Never read the comments
There is an adage in the social media lexicon: Never read the comments. Media outlets frequently curate their comment sections. Many curators simply turn the comments off. The social media era counts long-held conventions of civil discourse among its casualties. Comments sections, which should have been places for ideas to be discussed and debated, have become snarky, mean-spirited clearinghouses for ad hominem attacks and clapbacks. Envisioned as spaces for dialogue, they quickly devolved to disproportionately serve anger, fear and outrage. Whenever I dare to read the comments, I am usually reminded of the words of Wendell Berry: “Praise ignorance, for what man has not encountered he has not destroyed.”
The old Reformers explained it well enough: The weight of sin and the errors of human nature make us susceptible to the corruption of our finest ideas and tools. The amount of information provided by the modern media and the internet should make them the greatest tools ever conceived for the bonding together of all people. Instead, their influence is most often lost in the barrage of charges of “fake news” and corrupted by peddlers of false information.
A still greater cause for concern is that the meanness that drives us apart and threatens the common good is not limited to the comments sections on the internet. The meanness is on display in our news, in our protests, in our commentary and in the offices of our highest elected officials. Political fundraising emails devote themselves not to championing a position so much as to evoking fear and outrage over the existence of the “other side.” In these emails, not only is the “other side” wrong, the “other side” is labeled as stupid and dangerous.
The literature is full of both parallel and disparate theories as to the origins of this current malaise. Each month brings new titles from psychologists, sociologists, theologians and political commentators accounting for the source of our deepening divisions. A greater matter of consequence for the pastor, preacher or theologian, though, is the effect of all the meanness and mistrust on the common good. From the moment Jesus said, “Love your neighbor as you love yourself,” he was setting up an architecture of the common good for those who followed him. The source of the dysfunction in our capacity to care about one another is of less consequence than the net effect of how our dislike of those who do not agree with us divides communities with growing speed. Our discord is a threat to the common good that Jesus called the church to champion.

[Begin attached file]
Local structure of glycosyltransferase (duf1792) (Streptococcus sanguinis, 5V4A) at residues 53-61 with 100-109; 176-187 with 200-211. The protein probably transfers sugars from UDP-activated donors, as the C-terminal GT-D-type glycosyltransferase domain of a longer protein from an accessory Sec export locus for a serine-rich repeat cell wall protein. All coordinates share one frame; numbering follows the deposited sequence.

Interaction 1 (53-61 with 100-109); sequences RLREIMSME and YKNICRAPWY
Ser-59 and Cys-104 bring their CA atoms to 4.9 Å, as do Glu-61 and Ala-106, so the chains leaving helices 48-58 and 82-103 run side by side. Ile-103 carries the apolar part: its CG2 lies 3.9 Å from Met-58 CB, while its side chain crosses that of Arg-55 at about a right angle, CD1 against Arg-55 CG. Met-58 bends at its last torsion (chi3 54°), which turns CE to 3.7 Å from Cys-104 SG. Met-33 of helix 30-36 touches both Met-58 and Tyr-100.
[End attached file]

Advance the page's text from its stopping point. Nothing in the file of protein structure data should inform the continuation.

Prophets and Law
Let us not be mistaken. Racial supremacies, immoral income inequalities, violence on our streets and in our schools and other similar societal challenges are the greatest threats to the common good. There is evil in the world. Evil must be condemned. This is not a matter of debate. The church must always condemn racism and the denial of dignity to our neighbors. We must always keep a keen eye upon systems of educational and economic inequity. But we do not have to acquiesce to the dominant cultural patterns of discord in order to consider theologically how our dysfunctional communication patterns across acceptable differences and divisions undermine our pursuit of the common good. We can be good neighbors and be committed to our causes at the same time. We can be tough and compassionate. We can talk with one another and even oppose others without vilifying our opponents.
The words community, communication, communion and even the phrase common good share similar linguistic roots. Our community (literally common unity) is totally dependent upon our relationships with those around us, including those who vote differently than we do or who disagree with us on hot-button issues like immigration, gun safety or the implementation of health care reform. The operative question that drives our theological consideration is: What happens to our community, our sense of the God-inspired common good, if we feel disgust towards those who have different political signs in their yards than we do? What happens if we never communicate with those who might disagree with us? How do we love those around us who have offended us? It has long been said by theologians and sociologists alike that a lack of connection with our neighbors produces division. Conversely, knowing our neighbors and learning their stories produces compassion.
Compassion for others, no matter their social position, ethnic identity or political loyalty, is the foundation of our communities and the common good.